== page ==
There’s much to applaud in this new exploration of the piano trios

Gaspard Trio: Haydn


The Strad Issue: August 2022

Description: There’s much to applaud in this new exploration of the piano trios

Musicians: Gaspard Trio

Works: Haydn: Piano Trios vol.1: no.20 HobXV:7, no.23, HobXV:10, no.32, HobXV:18, no.38, HobXV:24, no.40, HobXV:26. Fischer: one bar wonder (HobXV:7 remixed)

Catalogue number: CHANDOS CHAN20244

The launch of a new series of Haydn piano trios is always reason to be cheerful. The Gaspard Trio starts at the end, with three trios from the mid-1790s, along with a pair from a decade earlier, closing its programme with a ‘precise and relentless’ response to a phrase from HobXV:7 by Johannes Julius Fischer (born 1981) that will either amuse or annoy, depending on your disposition.

It’s all too easy to dismiss Haydn’s trios as keyboard works with string parts doubling the right and left hands to the extent that they are all but dispensable. That’s to miss the point of this infectiously spirited and inexhaustibly inventive music. A recorded balance (at Potton Hall in Suffolk) that catches the glint off the violin and cello but smooths off the attack of the piano serves to demonstrate how much the reverse is true: this is music conceived for strings, which just happen to be doubled by the piano.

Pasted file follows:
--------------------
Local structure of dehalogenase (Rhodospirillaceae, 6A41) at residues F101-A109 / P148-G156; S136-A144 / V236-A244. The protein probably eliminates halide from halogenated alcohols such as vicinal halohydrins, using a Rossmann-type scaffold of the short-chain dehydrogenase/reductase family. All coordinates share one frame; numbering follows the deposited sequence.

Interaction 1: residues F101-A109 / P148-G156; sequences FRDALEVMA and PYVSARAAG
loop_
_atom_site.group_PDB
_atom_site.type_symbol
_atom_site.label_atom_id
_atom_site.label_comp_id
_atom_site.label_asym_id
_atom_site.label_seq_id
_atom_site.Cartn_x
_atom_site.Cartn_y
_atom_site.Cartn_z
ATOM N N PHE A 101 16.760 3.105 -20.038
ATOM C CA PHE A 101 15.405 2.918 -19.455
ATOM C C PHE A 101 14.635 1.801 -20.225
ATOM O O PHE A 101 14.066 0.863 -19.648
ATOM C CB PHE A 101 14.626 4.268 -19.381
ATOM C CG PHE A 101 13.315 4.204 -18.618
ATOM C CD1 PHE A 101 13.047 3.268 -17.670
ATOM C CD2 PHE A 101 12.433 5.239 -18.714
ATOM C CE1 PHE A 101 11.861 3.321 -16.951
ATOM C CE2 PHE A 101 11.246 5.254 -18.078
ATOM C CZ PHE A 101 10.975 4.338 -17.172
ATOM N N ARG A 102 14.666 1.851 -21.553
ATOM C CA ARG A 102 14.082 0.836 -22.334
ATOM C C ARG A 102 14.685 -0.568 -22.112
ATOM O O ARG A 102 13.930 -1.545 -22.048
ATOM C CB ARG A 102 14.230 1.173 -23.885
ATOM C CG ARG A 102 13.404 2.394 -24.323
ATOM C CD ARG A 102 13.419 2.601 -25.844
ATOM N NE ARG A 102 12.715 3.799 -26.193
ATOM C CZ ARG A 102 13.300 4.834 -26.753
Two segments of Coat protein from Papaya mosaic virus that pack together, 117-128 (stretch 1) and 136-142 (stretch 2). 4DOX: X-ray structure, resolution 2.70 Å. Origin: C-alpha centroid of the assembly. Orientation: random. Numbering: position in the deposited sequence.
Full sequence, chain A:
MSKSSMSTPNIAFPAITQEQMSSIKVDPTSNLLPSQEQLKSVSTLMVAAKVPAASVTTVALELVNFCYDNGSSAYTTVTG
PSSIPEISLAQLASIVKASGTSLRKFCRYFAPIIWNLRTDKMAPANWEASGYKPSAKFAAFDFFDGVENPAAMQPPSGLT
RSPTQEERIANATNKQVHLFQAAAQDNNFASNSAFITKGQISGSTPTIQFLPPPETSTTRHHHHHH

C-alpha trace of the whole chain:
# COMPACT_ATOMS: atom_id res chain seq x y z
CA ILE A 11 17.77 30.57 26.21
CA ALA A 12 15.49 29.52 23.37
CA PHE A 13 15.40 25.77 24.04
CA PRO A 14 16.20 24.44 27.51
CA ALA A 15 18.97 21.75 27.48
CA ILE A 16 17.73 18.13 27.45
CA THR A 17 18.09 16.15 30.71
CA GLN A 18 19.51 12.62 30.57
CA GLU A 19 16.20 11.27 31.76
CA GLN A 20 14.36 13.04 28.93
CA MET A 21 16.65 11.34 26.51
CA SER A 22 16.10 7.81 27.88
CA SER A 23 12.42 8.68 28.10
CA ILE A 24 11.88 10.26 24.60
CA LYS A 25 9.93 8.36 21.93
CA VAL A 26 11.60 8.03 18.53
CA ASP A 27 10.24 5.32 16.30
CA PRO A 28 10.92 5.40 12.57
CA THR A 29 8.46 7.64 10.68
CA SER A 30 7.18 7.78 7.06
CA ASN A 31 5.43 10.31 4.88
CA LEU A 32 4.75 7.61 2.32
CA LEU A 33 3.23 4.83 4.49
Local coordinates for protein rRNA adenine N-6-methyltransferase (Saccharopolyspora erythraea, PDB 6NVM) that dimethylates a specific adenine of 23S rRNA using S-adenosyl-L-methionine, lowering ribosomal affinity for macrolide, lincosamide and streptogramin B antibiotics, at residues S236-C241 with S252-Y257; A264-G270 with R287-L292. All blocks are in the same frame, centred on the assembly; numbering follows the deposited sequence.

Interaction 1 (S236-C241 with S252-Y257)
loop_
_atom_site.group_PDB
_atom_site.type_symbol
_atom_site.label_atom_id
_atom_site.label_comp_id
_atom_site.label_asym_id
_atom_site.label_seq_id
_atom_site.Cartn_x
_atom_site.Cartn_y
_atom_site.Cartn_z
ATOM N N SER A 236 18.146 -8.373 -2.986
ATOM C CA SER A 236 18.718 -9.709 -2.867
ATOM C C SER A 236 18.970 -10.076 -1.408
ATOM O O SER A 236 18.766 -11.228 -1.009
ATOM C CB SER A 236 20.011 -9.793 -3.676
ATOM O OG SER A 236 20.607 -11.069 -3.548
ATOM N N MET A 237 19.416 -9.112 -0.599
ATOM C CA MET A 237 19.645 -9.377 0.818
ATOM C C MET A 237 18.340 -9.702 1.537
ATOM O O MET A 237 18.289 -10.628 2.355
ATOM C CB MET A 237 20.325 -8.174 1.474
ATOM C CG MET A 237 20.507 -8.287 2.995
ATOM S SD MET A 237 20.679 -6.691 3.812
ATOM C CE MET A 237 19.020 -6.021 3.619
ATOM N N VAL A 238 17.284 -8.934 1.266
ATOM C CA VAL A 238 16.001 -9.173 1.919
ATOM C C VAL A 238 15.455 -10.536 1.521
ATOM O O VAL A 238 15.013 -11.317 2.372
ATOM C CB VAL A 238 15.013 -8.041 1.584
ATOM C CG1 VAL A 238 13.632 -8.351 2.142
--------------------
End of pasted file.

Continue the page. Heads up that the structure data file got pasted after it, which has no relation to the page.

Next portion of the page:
This series is clearly a cherished one for the German–British Gaspard Trio and the delight the players take in Haydn’s audacious music is audible, especially at moments such as the gawky finale of HobXV:18 in A major or the faster music of the two earlier works, clearly composed to entertain. So, too, is their sensitivity to passages such as the F sharp major Adagio of HobXV:26, the one that Haydn recast a semitone lower as the corresponding movement of his Symphony no.102; equally, the way the violin and cello dig into the strings as the sweetness drains from the closing Allegro, ma dolce of HobXV:24. It’s truly a delight, and leaves this listener hungry for more.